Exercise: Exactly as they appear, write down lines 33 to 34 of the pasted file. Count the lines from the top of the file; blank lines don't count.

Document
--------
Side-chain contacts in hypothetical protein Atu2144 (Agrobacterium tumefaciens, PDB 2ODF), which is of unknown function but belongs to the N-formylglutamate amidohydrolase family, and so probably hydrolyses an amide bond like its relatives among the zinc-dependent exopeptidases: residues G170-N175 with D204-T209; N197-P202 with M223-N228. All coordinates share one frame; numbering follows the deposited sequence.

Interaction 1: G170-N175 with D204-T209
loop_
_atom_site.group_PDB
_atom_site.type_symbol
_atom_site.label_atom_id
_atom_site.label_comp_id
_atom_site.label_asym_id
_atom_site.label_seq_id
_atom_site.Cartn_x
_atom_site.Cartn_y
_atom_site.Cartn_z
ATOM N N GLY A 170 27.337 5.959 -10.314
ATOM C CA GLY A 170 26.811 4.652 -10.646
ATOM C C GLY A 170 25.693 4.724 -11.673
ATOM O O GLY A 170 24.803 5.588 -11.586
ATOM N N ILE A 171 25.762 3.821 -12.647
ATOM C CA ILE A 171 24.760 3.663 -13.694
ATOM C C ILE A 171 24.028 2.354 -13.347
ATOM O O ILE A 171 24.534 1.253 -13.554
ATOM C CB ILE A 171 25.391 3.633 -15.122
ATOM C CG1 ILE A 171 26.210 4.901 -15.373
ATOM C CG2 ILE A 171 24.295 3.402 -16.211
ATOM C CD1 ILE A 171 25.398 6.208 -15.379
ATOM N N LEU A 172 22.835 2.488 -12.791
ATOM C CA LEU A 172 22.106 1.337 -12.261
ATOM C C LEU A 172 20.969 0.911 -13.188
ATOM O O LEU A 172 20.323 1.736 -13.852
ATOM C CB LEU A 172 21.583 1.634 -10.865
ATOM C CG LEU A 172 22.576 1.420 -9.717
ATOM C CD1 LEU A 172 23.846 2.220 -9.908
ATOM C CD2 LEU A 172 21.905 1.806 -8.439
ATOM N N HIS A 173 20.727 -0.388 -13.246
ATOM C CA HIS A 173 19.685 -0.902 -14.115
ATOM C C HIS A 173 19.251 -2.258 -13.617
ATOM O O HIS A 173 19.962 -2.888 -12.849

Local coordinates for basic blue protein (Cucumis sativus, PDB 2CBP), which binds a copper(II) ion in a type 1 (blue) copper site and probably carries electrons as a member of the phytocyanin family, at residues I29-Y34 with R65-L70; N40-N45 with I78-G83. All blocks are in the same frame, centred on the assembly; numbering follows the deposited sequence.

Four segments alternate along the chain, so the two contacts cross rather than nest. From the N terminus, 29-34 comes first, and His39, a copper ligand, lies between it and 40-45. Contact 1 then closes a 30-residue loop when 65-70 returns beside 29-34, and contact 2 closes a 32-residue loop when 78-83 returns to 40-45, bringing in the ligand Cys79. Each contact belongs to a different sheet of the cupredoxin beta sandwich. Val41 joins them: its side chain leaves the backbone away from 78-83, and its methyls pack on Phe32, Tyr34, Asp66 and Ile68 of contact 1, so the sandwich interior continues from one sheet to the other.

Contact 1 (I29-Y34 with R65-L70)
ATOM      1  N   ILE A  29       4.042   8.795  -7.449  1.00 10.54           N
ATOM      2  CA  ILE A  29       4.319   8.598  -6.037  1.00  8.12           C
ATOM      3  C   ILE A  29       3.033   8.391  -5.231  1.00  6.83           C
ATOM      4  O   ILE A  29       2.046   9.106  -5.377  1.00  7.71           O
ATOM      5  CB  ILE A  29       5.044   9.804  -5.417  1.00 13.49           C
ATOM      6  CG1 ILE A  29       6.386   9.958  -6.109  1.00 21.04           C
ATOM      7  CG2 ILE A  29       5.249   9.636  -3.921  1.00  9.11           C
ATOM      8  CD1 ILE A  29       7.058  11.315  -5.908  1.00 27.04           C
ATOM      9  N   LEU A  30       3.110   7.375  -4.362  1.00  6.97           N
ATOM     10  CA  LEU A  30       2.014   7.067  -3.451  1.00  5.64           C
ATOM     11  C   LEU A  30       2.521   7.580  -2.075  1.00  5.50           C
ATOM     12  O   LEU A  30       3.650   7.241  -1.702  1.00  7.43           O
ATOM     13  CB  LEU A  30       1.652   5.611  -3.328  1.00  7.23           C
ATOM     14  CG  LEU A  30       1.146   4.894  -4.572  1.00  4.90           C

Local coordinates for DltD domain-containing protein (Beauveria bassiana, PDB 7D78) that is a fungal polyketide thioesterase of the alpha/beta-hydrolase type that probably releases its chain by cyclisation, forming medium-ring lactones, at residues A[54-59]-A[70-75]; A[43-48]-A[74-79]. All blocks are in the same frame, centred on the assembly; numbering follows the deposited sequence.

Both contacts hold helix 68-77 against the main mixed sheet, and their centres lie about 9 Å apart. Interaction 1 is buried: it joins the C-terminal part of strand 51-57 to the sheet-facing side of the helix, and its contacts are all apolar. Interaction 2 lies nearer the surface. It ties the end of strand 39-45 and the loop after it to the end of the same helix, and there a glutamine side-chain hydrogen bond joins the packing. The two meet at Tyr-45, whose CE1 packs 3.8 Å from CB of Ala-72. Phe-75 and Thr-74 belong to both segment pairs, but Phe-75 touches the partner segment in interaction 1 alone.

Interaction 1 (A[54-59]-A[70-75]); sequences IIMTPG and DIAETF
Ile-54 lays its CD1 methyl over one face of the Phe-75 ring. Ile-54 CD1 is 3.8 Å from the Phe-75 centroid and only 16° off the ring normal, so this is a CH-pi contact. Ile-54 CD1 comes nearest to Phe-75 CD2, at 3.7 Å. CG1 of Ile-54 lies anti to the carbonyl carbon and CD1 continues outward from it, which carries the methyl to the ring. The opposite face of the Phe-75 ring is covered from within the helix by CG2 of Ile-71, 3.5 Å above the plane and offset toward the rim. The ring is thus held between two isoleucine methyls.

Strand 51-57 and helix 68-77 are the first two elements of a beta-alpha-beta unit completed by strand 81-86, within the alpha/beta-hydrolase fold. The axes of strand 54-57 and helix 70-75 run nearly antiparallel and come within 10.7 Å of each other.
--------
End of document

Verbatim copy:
ATOM N N HIS A 173 20.727 -0.388 -13.246
ATOM C CA HIS A 173 19.685 -0.902 -14.115